Excavation on the east side of the palace by Leon Heuzey and the architect Henry Daumet. Discovery of a Macedonian tomb next to the village of Palatitsia.

1861
Excavation on the east side of the palace by Leon Heuzey and the architect Henry Daumet. Discovery of a Macedonian tomb next to the village of Palatitsia.

Vergina

On the northeast side of the palace, the village of Vergina is founded by Asia Minor Greek refugees. The ancient ruins provide a source of material for the construction of the new village.

1922
On the northeast side of the palace, the village of Vergina is founded by Asia Minor Greek refugees. The ancient ruins provide a source of material for the construction of the new village.

The excavations of Konstantinos Romaios

Konstantinos Romaios, professor of archaeology at the Aristotle University of Thessaloniki, starts again to excavate the palace and reveals a Macedonian tomb.

1937 - 1940
Konstantinos Romaios, professor of archaeology at the Aristotle University of Thessaloniki, starts again to excavate the palace and reveals a Macedonian tomb.

The first excavations of Manolis Andronikos in Vergina

Manolis Andronikos as an antiquities curator undertakes a systematic excavation in the cemetery of the tumuli area.

1949 - 1960
Manolis Andronikos as an antiquities curator undertakes a systematic excavation in the cemetery of the tumuli area.

Rescue excavation along the country road crossing the necropolis.

The excavation is carried out by the antiquities curator Fotios Petsas.

1961 - 1962
The excavation is carried out by the antiquities curator Fotios Petsas.

The excavation of the Palace is completed.

The English historian N.G.L. Hammond makes the postulation that the ancient city lying between Vergina and Palatitsia is Aigai.

1961 - 1970
The English historian N.G.L. Hammond makes the postulation that the ancient city lying between Vergina and Palatitsia is Aigai.

The Great Tumulus

In this year, Manolis Andronikos begins to excavate the Great Tumulus.

1976
In this year, Manolis Andronikos begins to excavate the Great Tumulus.

The big discovery

The pickaxe of Manolis Andronikos meets history at the Great Tumulus of Aigai. The ancient treasures come to light again. The media awaken the attention of the global public opinion, by naming this discovery as the ‘finding of the century’. A new chapter opens in the study of ancient Greek art and history.

1977
The pickaxe of Manolis Andronikos meets history at the Great Tumulus of Aigai. The ancient treasures come to light again. The media awaken the attention of the global public opinion, by naming this discovery as the ‘finding of the century’. A new chapter opens in the study of ancient Greek art and history.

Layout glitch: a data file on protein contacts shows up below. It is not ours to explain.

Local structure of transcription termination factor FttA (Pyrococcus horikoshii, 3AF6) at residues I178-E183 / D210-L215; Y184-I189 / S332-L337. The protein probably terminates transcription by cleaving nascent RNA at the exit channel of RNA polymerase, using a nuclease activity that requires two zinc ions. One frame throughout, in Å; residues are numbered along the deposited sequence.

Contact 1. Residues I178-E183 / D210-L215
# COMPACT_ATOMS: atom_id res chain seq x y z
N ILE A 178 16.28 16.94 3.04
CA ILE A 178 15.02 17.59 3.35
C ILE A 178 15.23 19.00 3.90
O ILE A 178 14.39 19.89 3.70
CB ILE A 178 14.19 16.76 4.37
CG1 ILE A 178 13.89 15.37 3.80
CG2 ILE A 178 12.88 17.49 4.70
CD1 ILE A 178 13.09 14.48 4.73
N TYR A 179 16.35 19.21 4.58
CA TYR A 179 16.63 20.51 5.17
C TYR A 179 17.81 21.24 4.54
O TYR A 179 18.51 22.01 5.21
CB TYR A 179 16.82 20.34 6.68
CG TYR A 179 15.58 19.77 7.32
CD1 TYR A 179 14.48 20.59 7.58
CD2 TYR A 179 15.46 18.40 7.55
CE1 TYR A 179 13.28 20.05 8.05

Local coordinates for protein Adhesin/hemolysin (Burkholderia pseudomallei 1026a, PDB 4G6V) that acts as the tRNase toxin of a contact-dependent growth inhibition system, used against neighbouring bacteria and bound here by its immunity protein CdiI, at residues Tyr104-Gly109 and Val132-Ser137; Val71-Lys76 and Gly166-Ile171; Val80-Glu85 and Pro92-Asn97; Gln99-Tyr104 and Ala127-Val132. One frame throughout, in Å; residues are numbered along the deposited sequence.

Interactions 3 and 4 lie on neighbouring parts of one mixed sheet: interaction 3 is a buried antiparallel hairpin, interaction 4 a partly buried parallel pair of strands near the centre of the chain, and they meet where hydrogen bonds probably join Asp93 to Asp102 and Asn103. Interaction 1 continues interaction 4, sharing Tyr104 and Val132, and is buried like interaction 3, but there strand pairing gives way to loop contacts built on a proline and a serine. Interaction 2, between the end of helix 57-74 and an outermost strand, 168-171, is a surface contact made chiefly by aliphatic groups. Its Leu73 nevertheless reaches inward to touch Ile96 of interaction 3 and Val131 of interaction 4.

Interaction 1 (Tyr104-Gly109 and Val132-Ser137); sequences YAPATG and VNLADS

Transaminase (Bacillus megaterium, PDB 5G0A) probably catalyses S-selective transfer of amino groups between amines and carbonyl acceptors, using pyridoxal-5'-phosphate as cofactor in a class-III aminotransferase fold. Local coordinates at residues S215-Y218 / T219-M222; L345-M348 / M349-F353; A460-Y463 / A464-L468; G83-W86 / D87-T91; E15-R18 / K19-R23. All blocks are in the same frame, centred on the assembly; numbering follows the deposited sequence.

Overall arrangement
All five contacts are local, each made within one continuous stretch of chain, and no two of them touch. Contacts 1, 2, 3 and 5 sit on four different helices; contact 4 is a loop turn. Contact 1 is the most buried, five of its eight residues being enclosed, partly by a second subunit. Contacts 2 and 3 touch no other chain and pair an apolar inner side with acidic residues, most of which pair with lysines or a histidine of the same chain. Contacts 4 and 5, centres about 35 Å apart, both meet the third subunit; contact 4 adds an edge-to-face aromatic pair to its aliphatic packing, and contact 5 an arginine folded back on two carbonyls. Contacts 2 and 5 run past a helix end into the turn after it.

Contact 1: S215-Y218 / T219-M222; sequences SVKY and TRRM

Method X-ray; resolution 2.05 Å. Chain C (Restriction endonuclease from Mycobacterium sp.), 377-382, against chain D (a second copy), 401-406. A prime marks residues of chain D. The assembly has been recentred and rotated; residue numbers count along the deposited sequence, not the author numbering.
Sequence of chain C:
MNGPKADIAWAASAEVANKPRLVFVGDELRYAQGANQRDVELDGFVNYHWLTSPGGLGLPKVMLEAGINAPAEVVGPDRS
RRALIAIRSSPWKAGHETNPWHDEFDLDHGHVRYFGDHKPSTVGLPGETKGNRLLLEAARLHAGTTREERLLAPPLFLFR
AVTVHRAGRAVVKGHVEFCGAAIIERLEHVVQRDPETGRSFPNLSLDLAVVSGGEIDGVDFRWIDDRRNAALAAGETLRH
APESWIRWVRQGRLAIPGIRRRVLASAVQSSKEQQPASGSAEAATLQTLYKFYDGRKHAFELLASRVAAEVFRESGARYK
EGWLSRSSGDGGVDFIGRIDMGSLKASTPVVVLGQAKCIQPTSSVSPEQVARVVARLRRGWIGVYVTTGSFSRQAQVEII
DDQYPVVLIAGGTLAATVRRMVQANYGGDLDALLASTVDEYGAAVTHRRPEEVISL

The tomb of Alexander IV

Discovery of the intact tomb of Alexander IV. Exhibition of the found treasures at the Archaeological Museum of Thessaloniki.

1978
Discovery of the intact tomb of Alexander IV. Exhibition of the found treasures at the Archaeological Museum of Thessaloniki.

The discoveries continue

Discovery of the theatre, the Eucleia and Kybele sanctuaries, three Macedonian tombs at the Bella tumulus, excavation at the acropolis and in various buildings of the city.

1980 - 1986
Discovery of the theatre, the Eucleia and Kybele sanctuaries, three Macedonian tombs at the Bella tumulus, excavation at the acropolis and in various buildings of the city.

The burial cluster of the queens

Discovery of the tomb of Queen Eurydice, excavation at the burial cluster of the queens.

1987 - 1990
Discovery of the tomb of Queen Eurydice, excavation at the burial cluster of the queens.

Death of Manolis Andronikos

The great archaeologist leaves his last breath at the age of 73.

1992
Death of Manolis Andronikos

The excavation surveys continue

The university excavation continues at the Eucleia and Kybele sanctuaries, the acropolis and the east wall, and is completed in the area of the Bella burial cluster.

The 17th Ephorate of Prehistoric and Classical Antiquities continues the surveys and the excavations in the whole area of Aigai and the vast necropolis with more intensity. More than one thousand graves come to light, various districts, farm houses, cemeteries, roads, sanctuaries and fortresses are found, the history and the shape of the city become clearer. Important milestones in this activity are the discovery of the royal burial cluster C in 1993-1996, the discovery of the northwest gate and of the older city wall in 2003-2004, the discovery of the ancient necropolis of Aigai in 2004-2008 and the new findings discovered in the palace from 2007 until 2011.

1992 - 2011
Current archaeological work in Aigai

10th – 7th centuries BC

Early Iron Age

Early history of Aigai

The oldest known settlement in the area of Aigai is in the plain, near the Haliacmon river, at a toumba (tumulus) dated to the Early Bronze Age. By the end of the Bronze Age, following the general trend of that time, the settlement was moved to the foot of the mountain, in the west of modern-day Vergina.

The impressive cemetery of the Early Iron Age, a unique monument of its type, but also several settlements and cemeteries of the same period, scattered across the plain and mainly on the hills, at a radius of 2-7 km around it, witness the intense use and the dense habitation of the area, which was a very important and populous centre since the beginning of the last millennium before our era.

8th century B.C.
Findings of the Late Bronze Age

The chronicle of the Macedonian kingdom

An interactive tour in time through personalities and events that have defined the history of Aigai from its foundation to this day